Brace yourself for a prolonged spell of high inflation, as there is no sign of a let-up on the price front after the 9.4% inflation rate — the highest in 16 years — clocked in 2010-11.
Despite weathering the worst economic downturn in eight decades, the government faces yet another challenge of spiralling prices, as cheap money and surging demand make fighting the price monster more difficult.The RBI is expected to raise interest rates in its monetary policy review on May 3 — the ninth time in 13 months. So, expect EMIs on home loans to go up.
“We expect a one percentage point hike in RBI policy rate till September to rein in inflation,” Samiran Chakraborty of Standard Chartered Bank said.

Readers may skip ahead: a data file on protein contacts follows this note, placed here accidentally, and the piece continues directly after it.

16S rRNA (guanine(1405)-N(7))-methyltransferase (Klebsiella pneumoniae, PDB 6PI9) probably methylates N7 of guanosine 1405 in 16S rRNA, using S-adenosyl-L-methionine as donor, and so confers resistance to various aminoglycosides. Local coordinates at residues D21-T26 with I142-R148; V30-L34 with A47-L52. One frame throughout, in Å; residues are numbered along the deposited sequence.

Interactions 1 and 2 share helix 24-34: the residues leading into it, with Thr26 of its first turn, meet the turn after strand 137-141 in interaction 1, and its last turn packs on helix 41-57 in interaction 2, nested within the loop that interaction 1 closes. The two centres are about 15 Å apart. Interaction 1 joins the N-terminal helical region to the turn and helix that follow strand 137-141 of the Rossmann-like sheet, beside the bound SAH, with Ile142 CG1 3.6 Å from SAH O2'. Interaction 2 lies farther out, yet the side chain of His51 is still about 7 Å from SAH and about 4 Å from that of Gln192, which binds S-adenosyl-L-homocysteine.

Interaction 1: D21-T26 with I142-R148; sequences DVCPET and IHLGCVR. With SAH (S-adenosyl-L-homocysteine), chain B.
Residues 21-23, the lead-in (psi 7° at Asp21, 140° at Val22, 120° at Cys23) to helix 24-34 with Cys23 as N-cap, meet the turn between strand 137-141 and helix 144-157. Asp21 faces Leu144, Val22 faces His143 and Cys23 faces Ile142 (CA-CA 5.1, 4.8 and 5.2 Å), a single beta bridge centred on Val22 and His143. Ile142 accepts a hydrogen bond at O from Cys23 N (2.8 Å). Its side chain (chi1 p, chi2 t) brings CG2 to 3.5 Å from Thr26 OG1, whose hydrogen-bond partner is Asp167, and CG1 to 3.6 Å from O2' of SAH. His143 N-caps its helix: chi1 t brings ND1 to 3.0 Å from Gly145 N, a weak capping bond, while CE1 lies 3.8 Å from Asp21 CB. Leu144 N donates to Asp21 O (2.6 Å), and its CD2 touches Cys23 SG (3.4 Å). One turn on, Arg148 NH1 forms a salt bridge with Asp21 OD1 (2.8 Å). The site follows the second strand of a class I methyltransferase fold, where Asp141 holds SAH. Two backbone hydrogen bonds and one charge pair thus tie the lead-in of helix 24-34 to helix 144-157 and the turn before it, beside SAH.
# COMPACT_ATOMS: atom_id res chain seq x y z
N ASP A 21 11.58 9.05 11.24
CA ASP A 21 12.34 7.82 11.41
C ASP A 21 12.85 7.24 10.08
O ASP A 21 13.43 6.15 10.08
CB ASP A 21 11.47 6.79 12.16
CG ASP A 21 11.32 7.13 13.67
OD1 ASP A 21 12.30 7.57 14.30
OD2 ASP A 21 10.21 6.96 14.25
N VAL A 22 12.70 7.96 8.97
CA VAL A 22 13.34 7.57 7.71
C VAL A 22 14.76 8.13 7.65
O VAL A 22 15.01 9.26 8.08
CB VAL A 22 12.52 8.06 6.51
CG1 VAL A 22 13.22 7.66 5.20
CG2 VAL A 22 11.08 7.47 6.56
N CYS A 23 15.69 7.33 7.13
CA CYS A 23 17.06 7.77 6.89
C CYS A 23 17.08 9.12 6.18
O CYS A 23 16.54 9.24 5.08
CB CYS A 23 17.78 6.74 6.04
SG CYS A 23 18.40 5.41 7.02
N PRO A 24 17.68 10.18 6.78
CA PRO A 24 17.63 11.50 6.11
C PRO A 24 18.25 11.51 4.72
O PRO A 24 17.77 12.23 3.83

Crude prices are above $120 a barrel, with indications they will rise further. Oil companies plan to raise petrol and diesel prices next month when assembly elections conclude.
“The second-round effects of such increases on transport costs would create further upward pressure,” Chakraborty said. “Kerosene and cooking gas price increases are also overdue and could coincide with diesel price hike.”
As a last resort, all eyes will be on the monsoon – crucial for the kharif (summer) crop that accounts for two-thirds of food grain production. “The monsoon is most likely to be normal,” Met department chief Ajit Tyagi said.
Meanwhile, the government has been trying to talk inflation down for the past year. “I would expect inflation to be less than 8% in April,” chief economic advisor Kaushik Basu said. It stood at 8.98% in March.